THE BLOG
09/11/2011 09:08 GMT | Updated 07/01/2012 05:12 GMT

'Badvocates' and Advocacy Marketing

Badvocates are passionate consumers who employ social forums to criticise or detract from companies, brands or products that they have either had a bad experience of, or whose behaviour they disapprove of.

Last week I outlined what I believe brand advocacy to be and how some brands have already started enjoying the benefits of advocacy campaigns. However, brands must remember that 'advocacy' is a double-edged sword. The relationship between brand and consumer mirrors normal human relationships; a breach of trust results in negative consequences. Brands that fail to put their house in order before attempting an advocacy programme face the very real threat of 'badvocates'. Badvocates have the potential to damage a brand's reputation and sales figures as much as advocates can enhance them.

Badvocates are passionate consumers who employ social forums to criticise or detract from companies, brands or products that they have either had a bad experience of, or whose behaviour they disapprove of. Their influence reaches far and wide. On average, they tell 14 other people about the negative experiences they have had.

For anyone unconvinced by the power of badvocates, Jeff Jarvis' interaction with Dell in 2005 is a cautionary tale. Mr Jarvis purchased a malfunctioning Dell laptop and despite paying extra for 'at-home' service, he was required to spend several hours on the phone to customer services. Every time he called the Dell helpline he was forced to restart the process. Finally, having lost patience altogether, he began a blog entitled "Dell Sucks" to vent his frustrations.

The blog soon gained prominence as other consumers began adding their own negative experiences to Mr Jarvis' until the blog became the second result on Google search, after Dell's own home page.

Dell suffered declining customer satisfaction scores, revenues and share price until they took steps to rectify the situation employing Mr Jarvis' advice. Examples of badvocates are everywhere. I'm sure I don't have to remind anyone about David Meerman Scott, the blogger from WebInkNow.com who caused such damage to GM during the company's difficulties this year.

Brands must accept that badvocates are intrinsic to the process of creating advocates. Creating transparent and honest forums for discussion about a brand must allow negative sentiment to be aired. Relinquishing control is scary, but brands that do as they say have little to fear.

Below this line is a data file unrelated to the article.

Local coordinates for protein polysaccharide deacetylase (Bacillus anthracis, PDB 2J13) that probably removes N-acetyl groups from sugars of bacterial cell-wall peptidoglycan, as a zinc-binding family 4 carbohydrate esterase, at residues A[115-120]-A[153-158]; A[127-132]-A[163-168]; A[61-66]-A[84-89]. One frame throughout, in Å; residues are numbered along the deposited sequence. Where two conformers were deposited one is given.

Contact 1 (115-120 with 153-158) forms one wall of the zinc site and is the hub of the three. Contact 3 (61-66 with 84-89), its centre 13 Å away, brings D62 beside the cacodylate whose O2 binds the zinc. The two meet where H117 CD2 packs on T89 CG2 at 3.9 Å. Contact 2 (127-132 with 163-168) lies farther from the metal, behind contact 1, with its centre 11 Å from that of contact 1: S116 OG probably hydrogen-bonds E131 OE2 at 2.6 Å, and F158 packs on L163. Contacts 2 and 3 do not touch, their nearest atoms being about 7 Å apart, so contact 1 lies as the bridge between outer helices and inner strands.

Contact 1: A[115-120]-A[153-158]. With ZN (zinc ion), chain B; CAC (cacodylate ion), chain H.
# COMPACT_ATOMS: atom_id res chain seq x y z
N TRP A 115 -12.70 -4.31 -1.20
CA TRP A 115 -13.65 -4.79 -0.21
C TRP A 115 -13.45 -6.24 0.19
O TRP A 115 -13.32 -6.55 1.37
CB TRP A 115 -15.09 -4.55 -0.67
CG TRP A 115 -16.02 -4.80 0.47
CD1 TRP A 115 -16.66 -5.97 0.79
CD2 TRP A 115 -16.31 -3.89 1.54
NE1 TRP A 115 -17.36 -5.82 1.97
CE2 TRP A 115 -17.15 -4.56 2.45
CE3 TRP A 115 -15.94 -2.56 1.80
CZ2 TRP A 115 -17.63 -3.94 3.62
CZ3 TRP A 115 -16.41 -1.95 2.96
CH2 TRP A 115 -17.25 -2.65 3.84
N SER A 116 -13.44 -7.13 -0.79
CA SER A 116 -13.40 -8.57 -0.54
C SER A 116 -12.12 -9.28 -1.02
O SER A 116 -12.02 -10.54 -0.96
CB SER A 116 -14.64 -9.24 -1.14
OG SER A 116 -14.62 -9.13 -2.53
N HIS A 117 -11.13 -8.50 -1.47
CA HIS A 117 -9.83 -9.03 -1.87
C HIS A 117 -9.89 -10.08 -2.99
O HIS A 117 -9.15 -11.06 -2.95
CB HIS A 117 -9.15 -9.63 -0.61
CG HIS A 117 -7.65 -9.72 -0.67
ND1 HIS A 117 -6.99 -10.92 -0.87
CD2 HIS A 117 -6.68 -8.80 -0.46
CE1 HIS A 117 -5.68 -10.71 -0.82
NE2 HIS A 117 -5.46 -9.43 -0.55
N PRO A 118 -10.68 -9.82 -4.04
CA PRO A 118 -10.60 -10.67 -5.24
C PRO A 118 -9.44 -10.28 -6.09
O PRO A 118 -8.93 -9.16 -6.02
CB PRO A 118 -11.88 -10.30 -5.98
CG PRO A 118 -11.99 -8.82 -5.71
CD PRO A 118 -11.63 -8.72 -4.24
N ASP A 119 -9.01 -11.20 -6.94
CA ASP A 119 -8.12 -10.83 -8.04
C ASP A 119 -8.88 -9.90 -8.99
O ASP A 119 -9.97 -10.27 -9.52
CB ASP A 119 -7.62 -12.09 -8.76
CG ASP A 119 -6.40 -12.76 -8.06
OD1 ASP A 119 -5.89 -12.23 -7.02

Consider Ben & Jerry's, the popular ice-cream brand. In 2006, the Centre for Science in the Public Interest, an American consumer-advocacy group, urged the brand to remove the title "all-natural" from its frozen yoghurt and ice-cream products because of the presence of chemical ingredients in their recipes. The brand reacted to the comments and dropped the 'all natural' label, demonstrating the ability to respond to public criticism and limit the damaging impact of badvocates. It's a pity though that they didn't remove the chemicals.

The research conducted by global PR firm Weber Shandwick states that 20% of the online population are badvocates and they can have a tangible, negative impact on a brand's bottom line. Towards the end of the 1990's McDonalds was under attack and consumers were increasingly airing their concerns about their role in the obesity crisis, labour practices, impact on the environment and the quality of ingredients used in their recipes. The impact of these complaints and the desire among consumers for increasing social responsibility was felt in 2002 when McDonalds reported its first ever loss. I would argue that McDonalds' recovery directly correlates to their ability to listen to, and then act upon, consumer badvocacy.

45% of adults take one week or less to complain publically about their dissatisfaction with a brand and four out of ten global CEOs are concerned that a dissatisfied customer will launch a campaign about the brand. Brands are well aware of the potentially damaging impact of negative publicity from informed and influential members of the public. Brands looking to minimise the impact of badvocacy (or prevent people from becoming badvocates) should be aware of the increased range of issues that matter to consumers.

Brands that let down the customers who value them most are in a considerably more dangerous position. We feel most aggrieved when we have deeply invested ourselves in something or someone who we perceive as letting us down. Mr Jarvis, who chose Dell above a host of rivals and paid extra for the security of Dell's 'at-home' service, clearly felt his disappointment more keenly than most, keenly enough to start his blog. Brands must remain acutely aware of their most prominent supporters and acknowledge that aggravating them can have lasting consequences.

In this respect badvocates are not too dissimilar to failed relationships. Brands that operate in accordance with their consumers' desires have little to fear. In contrast brands that fail to meet their customers' expectations and cause the trust between consumer and brand to deteriorate, face the very real threat of badvocates.

For anyone desiring more information on badvocates Weber Shandwick's the Good Book of Badvocacy is an excellent place to start (http://bit.ly/tiCuNs). Next time I'm going to talk about something completely different; UK music festivals.